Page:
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    With the steady flow of settlers in to Indian “” land, Eastern newspapers printed sensationalized stories of savage native tribes committing massive massacres of hundreds of white travelers. Although some settlers lost their lives to American Indian attacks, this was in no way the norm; in fact, Native American tribes often helped settlers cross over the Plains. Not only did the American Indians sell wild game and other supplies to travelers, but they served as guides and messengers between wagon trains as well. Despite the genial natures of the American Indians, settlers still anticipated the likelihood of an attack.

     

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    To quiet these anxieties, in 1851 the U.S. government placed a conference with several local Indian tribes and established the Treaty of Fort Laramie. Under this treaty, each Native American tribe consented to a bounded territory, allowed the government to construct tracks and forts in this territory and agreed never to assault settlers; in return the federal government agreed to honor the boundaries of each tribe’s territory and make gross annual payments to the Indians. The Native American tribes responded quietly to the treaty; in fact the Cheyenne, Sioux, Crow, Arapaho, Assinibione, Mandan, Gros Ventre and Arikara tribes, who entered into the treaty, even consented to end the hostilities amidst their tribes to be able to accept the conditions of the treaty.

     

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    indian treaties were regularly violated by the USThis peaceful accord between the U.S. government and the Native American tribes did not stand very long. After hearing tales of fertile acreage and tremendous mineral wealth in the West, the government soon broke their assurances established in the Treat of Fort Laramie by allowing thousands of non-Indians to flood into the region. With so many newcomers moving west, the federal government established a policy of limiting Native Americans to reservations, small swaths of land within a group’s territory that was set aside exclusively for Indian use, in order to provide more territory for “” non-Indian settlers.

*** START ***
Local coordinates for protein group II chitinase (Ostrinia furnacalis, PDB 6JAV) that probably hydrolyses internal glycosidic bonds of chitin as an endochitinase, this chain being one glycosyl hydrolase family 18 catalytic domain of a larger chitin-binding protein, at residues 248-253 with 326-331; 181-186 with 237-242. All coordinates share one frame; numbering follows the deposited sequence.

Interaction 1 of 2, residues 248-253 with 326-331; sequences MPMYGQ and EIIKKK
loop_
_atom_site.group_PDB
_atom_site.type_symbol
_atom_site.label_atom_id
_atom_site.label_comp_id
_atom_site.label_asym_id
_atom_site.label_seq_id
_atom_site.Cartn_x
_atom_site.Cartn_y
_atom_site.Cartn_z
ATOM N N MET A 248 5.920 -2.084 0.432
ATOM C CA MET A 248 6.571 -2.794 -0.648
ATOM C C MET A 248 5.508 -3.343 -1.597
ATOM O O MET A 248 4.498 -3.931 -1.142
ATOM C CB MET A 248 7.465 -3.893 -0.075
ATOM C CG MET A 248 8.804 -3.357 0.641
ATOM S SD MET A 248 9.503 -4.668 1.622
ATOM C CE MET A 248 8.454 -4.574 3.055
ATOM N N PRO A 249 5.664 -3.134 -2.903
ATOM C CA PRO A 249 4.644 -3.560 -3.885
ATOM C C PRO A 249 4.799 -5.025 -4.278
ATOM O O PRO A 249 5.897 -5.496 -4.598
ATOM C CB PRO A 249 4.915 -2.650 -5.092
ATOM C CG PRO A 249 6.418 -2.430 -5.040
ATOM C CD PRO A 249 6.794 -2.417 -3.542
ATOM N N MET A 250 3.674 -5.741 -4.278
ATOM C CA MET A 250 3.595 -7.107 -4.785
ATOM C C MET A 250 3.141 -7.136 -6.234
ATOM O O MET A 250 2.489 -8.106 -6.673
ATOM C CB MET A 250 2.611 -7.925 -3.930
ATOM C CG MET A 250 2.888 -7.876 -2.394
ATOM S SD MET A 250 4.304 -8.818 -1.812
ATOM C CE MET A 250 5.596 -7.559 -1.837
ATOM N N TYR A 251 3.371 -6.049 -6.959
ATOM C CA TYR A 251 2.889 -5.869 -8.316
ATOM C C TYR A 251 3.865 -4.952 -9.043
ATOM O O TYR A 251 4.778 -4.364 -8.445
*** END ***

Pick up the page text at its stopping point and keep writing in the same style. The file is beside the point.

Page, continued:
In a series of new treaties the U.S. government compelled Native Americans to abandon their land and move to reservations in exchange for protection from attacks by white settlers. In addition, the Indians were offered a yearly payment that would include money in addition to food, animals, household goods and farming equipment. These reservations were established in an attempt to clear the way for increased U.S. growth and administration in the West, as well as to keep the Native Americans divided from the whites in order to lower the chance for friction.

     

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    These accords had many complications. Most importantly many of the native peoples did not completely grasp the document that they were signing or the conditions within it; furthermore, the treaties did not acknowledge the cultural norms of the Native Americans. In addition to this, the government agencies accountable for applying these policies were overwhelmed with awful management and corruption. In fact many treaty conditions were never accomplished.

    The U.S. government rarely fulfilled their side of the deals even when the Native Americans relocated quietly to their reservations. Shady bureau agents sometimes sold off the supplies that were intended for the Indians on reservations to non-Indians. Moreover, as settlers needed more property in the West, the federal government constantly decreased the size of reservation lands. By this time, many of the Native American peoples were unhappy with the treaties and angered by settlers’ endless demands for land.

     

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    Angered by the government’s deceitful and unfair policies, several Native American tribes, including bands of Cheyennes, Arapahos, Comanches and Sioux, battled back. As they struggled to preserve their territories and their tribes’ survival, more than one thousand skirmishes and battles broke out in the West between 1861 and 1891. In an effort to coerce Native Americans onto the reservations and to end the violence, the U.S. government responded to these incursions with costly military campaigns. Clearly the U.S. government’s Indian regulations required an adjustment.

     

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    iroquois indian serving union forces in the civil warNative American policy changed radically after the Civil War. Reformers believed that the scheme of driving Native Americans onto reservations was too strict while industrialists, who were concerned with their land and resources, regarded assimilation, the cultural absorption of the American Indians into “white America” as the lone permanent means of ensuring Native American survival. In 1871 the government passed a pivotal law stating that the United States would not deal with Native American tribes as autonomous entities.